file or line. The
 code is _not_ identical. The only way for the code not to vary 
 is for those
 arguments to be runtime arguments. If they're compile-time 
 arguments, then by
 definition, they affect the generated code if they're ever used.

I do know that the code generated is different. Turning compile-time arguments into run-time arguments will, unfortunately, completely defeat the point, as you know. It's a tricky problem, because you can't just partially compile a function and then change the compile-time arguments as you encounter each new instantiation. If we could do that, we wouldn't have this problem, and we would probably be using Common Lisp.
 Yes, it is theoretically possible for the compiler to use the 
 same template
 definition under certain circumstances (especially if you're 
 dealing with
 something like a templated struct that ultimately ends up with 
 exactly the
 same layout across multiple instantiations), but the only way 
 that the
 compiler could avoid duplicating the code with something like 
 __FILE__ and
 __LINE__ being used as template arguments is to translate them 
 into function
 arguments, because if the function has only one definition, 
 then it can't have
 different values for the file or line number.

This is something that could be potentially solved on the binary level, if you're sure that varying the value of a template argument will not affect how it functions. I'm not an expert on how DMD works, but could this possibly be done after the native code is generated, but before optimizations are performed? Just throwing out ideas.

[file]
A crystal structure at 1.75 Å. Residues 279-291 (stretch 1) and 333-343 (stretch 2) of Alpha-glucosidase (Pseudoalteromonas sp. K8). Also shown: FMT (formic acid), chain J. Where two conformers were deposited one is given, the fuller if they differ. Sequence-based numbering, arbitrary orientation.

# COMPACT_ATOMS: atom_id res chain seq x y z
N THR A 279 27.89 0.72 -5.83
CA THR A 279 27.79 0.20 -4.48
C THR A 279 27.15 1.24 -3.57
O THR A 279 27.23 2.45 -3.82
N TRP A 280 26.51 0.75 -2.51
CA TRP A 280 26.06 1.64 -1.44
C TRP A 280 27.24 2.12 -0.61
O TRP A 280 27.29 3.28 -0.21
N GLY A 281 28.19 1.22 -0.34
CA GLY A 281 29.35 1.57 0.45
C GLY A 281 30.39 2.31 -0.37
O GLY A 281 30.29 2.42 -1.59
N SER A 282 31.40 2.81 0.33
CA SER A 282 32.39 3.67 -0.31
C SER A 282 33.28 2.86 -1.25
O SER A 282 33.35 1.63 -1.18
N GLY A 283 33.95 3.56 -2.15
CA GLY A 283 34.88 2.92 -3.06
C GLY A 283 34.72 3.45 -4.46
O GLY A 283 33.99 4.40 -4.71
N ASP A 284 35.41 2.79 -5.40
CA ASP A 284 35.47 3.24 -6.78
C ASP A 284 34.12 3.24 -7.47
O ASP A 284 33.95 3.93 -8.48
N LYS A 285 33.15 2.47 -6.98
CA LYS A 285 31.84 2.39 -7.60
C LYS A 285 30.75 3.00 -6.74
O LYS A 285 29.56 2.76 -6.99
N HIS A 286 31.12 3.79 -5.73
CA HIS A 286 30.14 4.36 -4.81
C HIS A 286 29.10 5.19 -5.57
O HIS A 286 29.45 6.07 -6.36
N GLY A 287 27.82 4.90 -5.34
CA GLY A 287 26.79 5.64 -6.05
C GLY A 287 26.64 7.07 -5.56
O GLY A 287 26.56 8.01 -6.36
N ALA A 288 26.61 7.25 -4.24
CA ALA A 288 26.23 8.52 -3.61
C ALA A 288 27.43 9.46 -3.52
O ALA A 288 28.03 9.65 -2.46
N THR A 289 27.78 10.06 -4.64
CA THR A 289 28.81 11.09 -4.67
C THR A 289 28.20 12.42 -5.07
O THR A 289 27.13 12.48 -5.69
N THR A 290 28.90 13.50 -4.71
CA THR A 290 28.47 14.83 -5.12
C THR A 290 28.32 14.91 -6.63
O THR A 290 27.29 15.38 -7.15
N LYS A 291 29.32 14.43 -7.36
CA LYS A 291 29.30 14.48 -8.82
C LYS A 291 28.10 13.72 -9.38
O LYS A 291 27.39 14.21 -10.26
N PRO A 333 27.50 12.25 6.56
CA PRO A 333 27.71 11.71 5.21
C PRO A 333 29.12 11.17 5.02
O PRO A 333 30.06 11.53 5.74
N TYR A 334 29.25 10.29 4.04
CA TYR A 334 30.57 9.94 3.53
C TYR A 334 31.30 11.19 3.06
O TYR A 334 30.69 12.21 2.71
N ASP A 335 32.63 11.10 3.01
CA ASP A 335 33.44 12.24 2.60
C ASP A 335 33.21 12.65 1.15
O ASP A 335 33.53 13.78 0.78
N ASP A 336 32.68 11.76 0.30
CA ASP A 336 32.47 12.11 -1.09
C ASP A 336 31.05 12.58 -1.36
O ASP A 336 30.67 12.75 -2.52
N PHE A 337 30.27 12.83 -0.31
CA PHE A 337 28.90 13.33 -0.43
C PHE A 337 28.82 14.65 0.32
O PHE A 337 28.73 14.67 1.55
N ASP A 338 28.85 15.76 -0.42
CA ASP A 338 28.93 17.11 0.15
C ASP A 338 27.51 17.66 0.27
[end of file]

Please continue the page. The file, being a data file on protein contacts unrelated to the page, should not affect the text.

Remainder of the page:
Jun 27 2013
prev sibling next sibling parent Marco Leise <Marco.Leise gmx.de> writes:
Am Thu, 27 Jun 2013 23:24:48 +0200
schrieb "Meta" <jared771 gmail.com>:

 I'm not an expert on 
 how DMD works, but could this possibly be done after the native 
 code is generated

I've thought of that as well, but you have to merge templates at an earlier stage. In case of a compiler such as GCC, the native code is not even generated in the compiler, but an external assembler. That said, DMD does not create duplicate template instances for the same parameters. I'd assume this includes "string lambdas". And I'm not sure what you really want to improve for assertNotThrown. It is a unit testing function and the most important thing at the moment seems to keep DMD's memory consumption low, which more compile-time parameters can only increase. Another point is that today's best compilers are good at detecting compile-time constants already and could inline a function with runtime parameters that are statically known. I've once let DMD create a switch-case with 81 cases for me and used a 100% templated function specialized for all these cases. The result was a major slow-down from all the compile-time arguments. Run-time arguments are just better! -- Marco
Jun 28 2013
prev sibling next sibling parent "Meta" <jared771 gmail.com> writes:
On Friday, 28 June 2013 at 12:45:22 UTC, Marco Leise wrote:
 Am Thu, 27 Jun 2013 23:24:48 +0200
 schrieb "Meta" <jared771 gmail.com>:

 I'm not an expert on how DMD works, but could this possibly be 
 done after the native code is generated

I've thought of that as well, but you have to merge templates at an earlier stage. In case of a compiler such as GCC, the native code is not even generated in the compiler, but an external assembler. That said, DMD does not create duplicate template instances for the same parameters. I'd assume this includes "string lambdas".

That's good to know. I wasn't sure if there were some cases when template were ellided or not, even with the same arguments. By string lambdas, I mean lambdas of the form sort!"a <= b" that are heavily used in std.algorithm.